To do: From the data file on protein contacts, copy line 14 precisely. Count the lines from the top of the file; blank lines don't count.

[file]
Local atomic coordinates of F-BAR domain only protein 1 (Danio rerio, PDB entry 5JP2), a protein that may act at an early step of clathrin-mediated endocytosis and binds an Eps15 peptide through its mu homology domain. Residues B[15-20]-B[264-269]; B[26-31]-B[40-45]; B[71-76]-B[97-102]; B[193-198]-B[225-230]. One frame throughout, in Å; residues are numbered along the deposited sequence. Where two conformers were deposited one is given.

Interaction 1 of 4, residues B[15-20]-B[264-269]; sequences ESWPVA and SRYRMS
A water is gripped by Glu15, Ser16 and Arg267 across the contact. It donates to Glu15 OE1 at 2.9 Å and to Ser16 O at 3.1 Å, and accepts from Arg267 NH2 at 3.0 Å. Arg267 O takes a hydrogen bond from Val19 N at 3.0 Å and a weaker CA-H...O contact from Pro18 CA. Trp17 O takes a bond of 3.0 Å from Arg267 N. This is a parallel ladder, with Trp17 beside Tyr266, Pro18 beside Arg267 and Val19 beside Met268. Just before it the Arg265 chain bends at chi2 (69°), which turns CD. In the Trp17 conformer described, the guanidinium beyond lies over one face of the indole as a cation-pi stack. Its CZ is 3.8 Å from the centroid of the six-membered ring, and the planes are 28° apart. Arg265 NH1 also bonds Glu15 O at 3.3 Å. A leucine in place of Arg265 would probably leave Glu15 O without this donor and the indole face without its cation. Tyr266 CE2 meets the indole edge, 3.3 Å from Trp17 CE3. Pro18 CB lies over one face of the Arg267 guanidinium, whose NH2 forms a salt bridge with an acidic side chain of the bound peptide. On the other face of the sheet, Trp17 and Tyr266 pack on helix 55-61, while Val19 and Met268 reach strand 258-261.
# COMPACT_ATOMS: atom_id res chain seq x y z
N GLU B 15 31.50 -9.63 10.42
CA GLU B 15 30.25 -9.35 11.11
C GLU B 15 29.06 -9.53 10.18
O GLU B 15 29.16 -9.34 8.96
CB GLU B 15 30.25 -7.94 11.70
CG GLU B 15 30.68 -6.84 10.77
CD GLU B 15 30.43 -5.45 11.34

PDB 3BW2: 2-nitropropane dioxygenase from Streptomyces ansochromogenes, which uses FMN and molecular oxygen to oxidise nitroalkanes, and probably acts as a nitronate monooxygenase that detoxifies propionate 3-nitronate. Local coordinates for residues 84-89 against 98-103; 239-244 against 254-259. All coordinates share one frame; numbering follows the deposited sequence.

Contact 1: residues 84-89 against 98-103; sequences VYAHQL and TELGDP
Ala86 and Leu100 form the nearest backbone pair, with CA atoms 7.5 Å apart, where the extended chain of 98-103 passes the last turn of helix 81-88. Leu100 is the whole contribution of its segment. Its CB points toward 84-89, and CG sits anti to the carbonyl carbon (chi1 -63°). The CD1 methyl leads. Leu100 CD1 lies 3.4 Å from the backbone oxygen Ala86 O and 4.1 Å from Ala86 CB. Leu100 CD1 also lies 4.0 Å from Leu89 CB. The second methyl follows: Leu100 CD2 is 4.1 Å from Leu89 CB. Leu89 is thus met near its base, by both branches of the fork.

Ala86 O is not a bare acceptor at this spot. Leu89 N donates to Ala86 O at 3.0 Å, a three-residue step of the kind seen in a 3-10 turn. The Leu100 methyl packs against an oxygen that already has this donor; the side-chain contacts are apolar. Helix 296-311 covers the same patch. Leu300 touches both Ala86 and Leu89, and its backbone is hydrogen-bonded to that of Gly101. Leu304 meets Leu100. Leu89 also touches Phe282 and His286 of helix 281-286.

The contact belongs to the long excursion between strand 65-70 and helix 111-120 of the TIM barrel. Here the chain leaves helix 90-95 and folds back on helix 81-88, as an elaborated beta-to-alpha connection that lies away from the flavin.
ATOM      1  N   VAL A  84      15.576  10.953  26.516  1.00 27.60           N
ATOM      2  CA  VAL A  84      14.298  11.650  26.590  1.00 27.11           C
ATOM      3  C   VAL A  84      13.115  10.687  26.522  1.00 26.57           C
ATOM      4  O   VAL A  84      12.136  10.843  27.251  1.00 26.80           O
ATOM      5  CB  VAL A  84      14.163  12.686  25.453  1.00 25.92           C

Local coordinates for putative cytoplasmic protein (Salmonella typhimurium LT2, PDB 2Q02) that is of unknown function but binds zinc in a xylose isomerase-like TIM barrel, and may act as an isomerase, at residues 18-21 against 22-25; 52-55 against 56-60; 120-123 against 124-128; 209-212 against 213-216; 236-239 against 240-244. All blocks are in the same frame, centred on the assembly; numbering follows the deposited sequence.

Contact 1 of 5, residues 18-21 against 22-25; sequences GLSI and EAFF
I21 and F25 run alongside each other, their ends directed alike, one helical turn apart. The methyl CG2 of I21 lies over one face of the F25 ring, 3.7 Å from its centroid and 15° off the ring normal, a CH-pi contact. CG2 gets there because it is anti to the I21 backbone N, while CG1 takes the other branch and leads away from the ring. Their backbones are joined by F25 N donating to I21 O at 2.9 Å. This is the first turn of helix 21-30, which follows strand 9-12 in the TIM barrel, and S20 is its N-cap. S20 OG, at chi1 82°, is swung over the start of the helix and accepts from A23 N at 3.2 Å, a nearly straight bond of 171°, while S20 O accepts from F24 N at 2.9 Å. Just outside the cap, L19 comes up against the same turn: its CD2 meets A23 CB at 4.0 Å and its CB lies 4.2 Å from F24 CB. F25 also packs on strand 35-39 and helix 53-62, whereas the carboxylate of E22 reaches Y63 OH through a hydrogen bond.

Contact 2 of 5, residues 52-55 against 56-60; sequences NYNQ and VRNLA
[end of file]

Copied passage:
Ala86 and Leu100 form the nearest backbone pair, with CA atoms 7.5 Å apart, where the extended chain of 98-103 passes the last turn of helix 81-88. Leu100 is the whole contribution of its segment. Its CB points toward 84-89, and CG sits anti to the carbonyl carbon (chi1 -63°). The CD1 methyl leads. Leu100 CD1 lies 3.4 Å from the backbone oxygen Ala86 O and 4.1 Å from Ala86 CB. Leu100 CD1 also lies 4.0 Å from Leu89 CB. The second methyl follows: Leu100 CD2 is 4.1 Å from Leu89 CB. Leu89 is thus met near its base, by both branches of the fork.